Where Herbert Ross’s 1984 ‘Footloose’ was a story of teen rebellion, Craig Brewer’s 2011 remake is a story about loss and the crazy things people do when overwhelmed with mourning and unable to move on.
When Ren McCormack (Kenny Wormald) steps off a bus in Bomont, Georgia he finds a town grief stricken over the death of five high school seniors in a car accident after a night of partying, three years earlier. The city council, believing it could legislate being a teenager has banned dancing and loud music and even imposed a curfew. Apparently no one pointed out to them that underage drinking was already illegal and the kids were doing that anyway, so their new rules will also likely be ignored.
Where the 1984 Kevin Bacon’s McCormack was forced to piece together the story of why the town had banned dancing and normal teenage behavior, Brewer (Hustle and Flow) provides an opening scene of the car accident. This may have been done because the movie is a remake and everyone knows the story, or Brewer may have not wanted to raise the ire of religious conservatives in today’s nasty political climate. This is after all a dance movie.
The 2011 Ren McCormack is not a well read student athlete, angry that his mother would move him to a place where red necks would burn books that they had never read. Wormald’s McCormack is a boy who grew up in a far away land, called Boston, where it is conceivable that he would both learn how to fix cars and be on a gymnastics team. He’s has also just played caregiver to his dying mother and this experience provides the wisdom that he needs to pull the adults in Bomont out of their misplaced grief.
Julianne Hough (Dancing with the Stars) plays the beautiful Ariel, a rebellious preacher’s kid unable to escape the constant reminders of how her brother died. Hough works both the dance moves and fashions of the film. Hough’s character moves quickly from flirty vixen to damaged survivor and back again throughout the film until finally she’s allowed to reveal that she is just a teenager searching for normal.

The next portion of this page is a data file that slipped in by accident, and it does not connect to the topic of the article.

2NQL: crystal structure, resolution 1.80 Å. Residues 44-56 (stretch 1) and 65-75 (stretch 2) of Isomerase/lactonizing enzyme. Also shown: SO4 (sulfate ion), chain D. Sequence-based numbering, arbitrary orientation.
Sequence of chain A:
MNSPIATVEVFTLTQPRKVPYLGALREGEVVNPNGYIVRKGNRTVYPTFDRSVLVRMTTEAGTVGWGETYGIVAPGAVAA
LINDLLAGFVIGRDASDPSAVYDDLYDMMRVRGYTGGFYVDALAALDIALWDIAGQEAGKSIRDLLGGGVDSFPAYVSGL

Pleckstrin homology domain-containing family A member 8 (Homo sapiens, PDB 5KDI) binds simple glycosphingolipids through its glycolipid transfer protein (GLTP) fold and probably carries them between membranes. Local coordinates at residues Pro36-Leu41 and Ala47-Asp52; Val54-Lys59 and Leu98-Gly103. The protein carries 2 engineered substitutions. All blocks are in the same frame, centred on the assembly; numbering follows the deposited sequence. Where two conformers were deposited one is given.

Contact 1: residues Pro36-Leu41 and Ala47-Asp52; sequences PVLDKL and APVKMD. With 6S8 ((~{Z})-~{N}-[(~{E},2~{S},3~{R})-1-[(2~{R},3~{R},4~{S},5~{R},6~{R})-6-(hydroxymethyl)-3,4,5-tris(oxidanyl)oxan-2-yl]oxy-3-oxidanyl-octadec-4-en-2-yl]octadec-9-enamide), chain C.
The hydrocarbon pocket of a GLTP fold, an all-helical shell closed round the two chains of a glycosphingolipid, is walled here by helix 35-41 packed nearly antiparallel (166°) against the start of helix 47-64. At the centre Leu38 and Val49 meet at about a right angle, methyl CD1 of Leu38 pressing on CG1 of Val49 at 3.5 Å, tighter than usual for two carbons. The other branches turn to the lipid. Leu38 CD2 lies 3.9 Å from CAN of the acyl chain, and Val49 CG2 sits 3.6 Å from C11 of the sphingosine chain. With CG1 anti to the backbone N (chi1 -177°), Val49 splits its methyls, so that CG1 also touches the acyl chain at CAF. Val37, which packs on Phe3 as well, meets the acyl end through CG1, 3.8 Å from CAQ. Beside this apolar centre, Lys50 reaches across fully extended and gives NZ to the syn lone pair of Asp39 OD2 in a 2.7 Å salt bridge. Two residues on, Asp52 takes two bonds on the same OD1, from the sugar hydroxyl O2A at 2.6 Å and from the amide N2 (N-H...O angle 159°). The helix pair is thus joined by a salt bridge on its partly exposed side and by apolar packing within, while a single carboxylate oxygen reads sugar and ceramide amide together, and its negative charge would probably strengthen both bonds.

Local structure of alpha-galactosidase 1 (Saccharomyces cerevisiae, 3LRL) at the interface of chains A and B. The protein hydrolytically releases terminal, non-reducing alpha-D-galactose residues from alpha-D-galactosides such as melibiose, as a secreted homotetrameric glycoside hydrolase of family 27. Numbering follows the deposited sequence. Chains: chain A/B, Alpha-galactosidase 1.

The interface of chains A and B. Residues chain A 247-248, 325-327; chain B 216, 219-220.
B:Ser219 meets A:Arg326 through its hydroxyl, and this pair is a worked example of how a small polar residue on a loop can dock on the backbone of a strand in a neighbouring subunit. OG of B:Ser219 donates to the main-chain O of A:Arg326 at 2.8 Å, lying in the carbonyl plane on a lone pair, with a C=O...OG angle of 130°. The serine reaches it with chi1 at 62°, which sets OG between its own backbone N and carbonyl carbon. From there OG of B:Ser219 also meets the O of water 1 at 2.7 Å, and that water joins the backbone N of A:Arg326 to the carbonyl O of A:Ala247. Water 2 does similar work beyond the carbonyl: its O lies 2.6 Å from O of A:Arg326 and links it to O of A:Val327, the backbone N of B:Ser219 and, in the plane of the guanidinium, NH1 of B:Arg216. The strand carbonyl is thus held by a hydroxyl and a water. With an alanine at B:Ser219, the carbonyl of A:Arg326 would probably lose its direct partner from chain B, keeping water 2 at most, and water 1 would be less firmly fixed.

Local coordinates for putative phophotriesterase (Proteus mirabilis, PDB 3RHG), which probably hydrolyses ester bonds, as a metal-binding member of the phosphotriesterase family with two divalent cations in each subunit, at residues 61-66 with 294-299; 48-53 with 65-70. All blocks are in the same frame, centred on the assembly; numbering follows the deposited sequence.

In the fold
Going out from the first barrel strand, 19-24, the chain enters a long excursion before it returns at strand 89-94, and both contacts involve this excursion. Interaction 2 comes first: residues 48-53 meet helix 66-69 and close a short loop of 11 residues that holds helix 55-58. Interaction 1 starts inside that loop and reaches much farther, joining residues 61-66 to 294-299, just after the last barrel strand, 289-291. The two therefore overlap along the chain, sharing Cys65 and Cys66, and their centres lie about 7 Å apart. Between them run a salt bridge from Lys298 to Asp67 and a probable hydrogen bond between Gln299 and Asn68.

Dennis Quaid manages to avoid the overwhelming righteousness that could easily come with his dual role of spiritual leader and city council member. His Reverend Shaw is so grief stricken that you wonder just when he’s going to blow and at whom. Too bad he can’t go out and dance and blow off some steam.
This is what Ren does, but his solo dance scene lacks the darkness and anger of that of the original film. The music just wasn’t angry enough. Which seems weird since the music of the 80’s was overall, annoyingly happy. The whole world seems so much more ticked off now than it was in 1984, so angrier music should have been an easy get. The rest of the dance scenes don’t disappoint. There’s some hip hop bumping and grinding in the drive in scene, and some serious country line dancing in the bar room scene. Both had the theatre crowd toe tapping and moving in their seats. There’s a notable remake of Holding out for a Hero, by Ella Mae Bowen. The best new song on the soundtrack is Fake I.D. by Big & Rich featuring Gretchen Wilson.
The city council scene also seems more down played than the original, but it still works. Although Ren quotes from the bible, he doesn’t do it to use the city elder’s words against them. Instead he shows them how to find comfort in a familiar place, move on from their grief, and acknowledge that it is time to dance.
And then there’s Willard. Actors in remakes always run the risk of merely doing an impersonation of the original actor who played the role. Miles Teller was the only actor who fell into this trap. But, why not? Christopher Penn’s Willard stole the show in 1984, and Teller does it again in 2011 with literally some of the same dance moves. This performance is a little gift for the parents and grandparents who will voluntarily accompany younger family members to this film. 80’s era buffs will also find delight when Ariel’s sidekick Rusty (Ziah Colon) cruises into the Bomont High parking lot in a 1984 Mustang and as Ren finds a Quiet Riot LP in the garage and quickly dials up a song on is iPod. But the most nostalgic moment of the film comes when Ariel and Ren appear dressed for their long awaited high school dance. Ariel didn’t need a team of make-up artists and hair stylists to look beautiful in her vintage dress. Ren, looking dashing in his skinny tie and jacket, knows that remembering to open the car door for a young lady will determine a whole lot about how the rest of the date goes.
Running time 1 hr 53 min. Rated PG-13